Scrum Ceremonies Dont just hit the bullet points! (Rant)

Are your Daily Standups and Sprint Retrospectives taking too long?
Do important stakeholders frequently skip your meetings?
Do team members question the value of your Standups and Retros?

It may be time to reevaluate the priorities of your daily standup and retrospectives.

Don’t just hit the bullet points!
A retrospective is not just about what you did yesterday and what you are going to do tomorrow and what impediments you have encountered.  I’m sure that any agile development guide, website or blog post you read will tell you that a daily standup or sprint retrospective is all about discovering:
What we did well?
What we didn’t do well?
What we’re going to do better next time?
Are there any impediments?

These are the standard bullet points to hit during your daily stand up and sprint retrospective.  But if all you do is hit these bullet points you’re missing the point of a daily standup and sprint retrospective.  The goal of these scrum ceremonies is continuous feedback and continuous improvement therefore your feedback is only valuable if:
What you did or discovered yesterday represents a learning experience for the team
You completed a task that was blocking other work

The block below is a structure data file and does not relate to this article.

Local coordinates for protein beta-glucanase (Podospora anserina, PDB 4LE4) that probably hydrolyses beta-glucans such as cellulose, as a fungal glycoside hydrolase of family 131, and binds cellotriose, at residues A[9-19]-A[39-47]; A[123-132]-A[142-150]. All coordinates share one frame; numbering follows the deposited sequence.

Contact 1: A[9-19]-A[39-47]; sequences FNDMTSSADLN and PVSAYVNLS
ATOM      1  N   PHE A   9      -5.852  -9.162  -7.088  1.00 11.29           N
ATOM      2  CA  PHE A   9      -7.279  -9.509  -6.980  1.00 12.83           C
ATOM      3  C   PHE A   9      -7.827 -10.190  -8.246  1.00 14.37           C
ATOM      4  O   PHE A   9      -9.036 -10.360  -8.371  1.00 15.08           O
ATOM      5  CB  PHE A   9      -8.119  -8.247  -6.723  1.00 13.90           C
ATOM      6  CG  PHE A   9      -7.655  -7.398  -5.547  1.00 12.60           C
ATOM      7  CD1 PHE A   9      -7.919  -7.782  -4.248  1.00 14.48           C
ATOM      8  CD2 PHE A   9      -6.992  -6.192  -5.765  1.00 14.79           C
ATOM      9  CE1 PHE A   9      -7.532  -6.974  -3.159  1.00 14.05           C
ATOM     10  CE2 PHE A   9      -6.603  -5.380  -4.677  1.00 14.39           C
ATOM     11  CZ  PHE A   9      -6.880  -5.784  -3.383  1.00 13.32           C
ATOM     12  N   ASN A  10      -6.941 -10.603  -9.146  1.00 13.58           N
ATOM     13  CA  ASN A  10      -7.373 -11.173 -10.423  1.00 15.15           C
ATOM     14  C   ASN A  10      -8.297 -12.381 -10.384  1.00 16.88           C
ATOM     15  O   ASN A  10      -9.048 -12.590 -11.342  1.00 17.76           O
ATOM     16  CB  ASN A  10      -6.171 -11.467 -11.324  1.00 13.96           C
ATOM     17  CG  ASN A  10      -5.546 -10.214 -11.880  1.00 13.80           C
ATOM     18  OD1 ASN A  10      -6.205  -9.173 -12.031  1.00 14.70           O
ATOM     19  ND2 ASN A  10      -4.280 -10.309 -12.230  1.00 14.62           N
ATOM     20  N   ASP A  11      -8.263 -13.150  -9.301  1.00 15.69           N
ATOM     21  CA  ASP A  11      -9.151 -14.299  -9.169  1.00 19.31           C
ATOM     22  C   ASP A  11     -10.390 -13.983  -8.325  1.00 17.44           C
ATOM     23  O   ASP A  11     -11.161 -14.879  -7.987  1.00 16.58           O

Learned a more efficient way to complete a task
Discovered a previously unknown dependency
Documented / Performed a previously unstated delivery team task

These items will be of interest to the team.  But simply stating that you are working on the same thing your worked on yesterday and the same thing you will be working on tomorrow is not useful in the standup or sprint retrospective as this information should be available on the team portal and project timeline.  It is also important to avoid “solutioning” during? these ceremonies as the act of creating a solution for a problem facing certain members of the delivery team excludes other team members and stakeholders.  This kind of information with narrow relevance will eventually cause team members and stakeholders to avoid the meeting.  Repetitive, minimally useful information provided as part of the software delivery cycle will quickly be categorized as noise and summarily ignored.  Take heed and ensure that all information you provide and request during these scrum ceremonies is timely and relevant.

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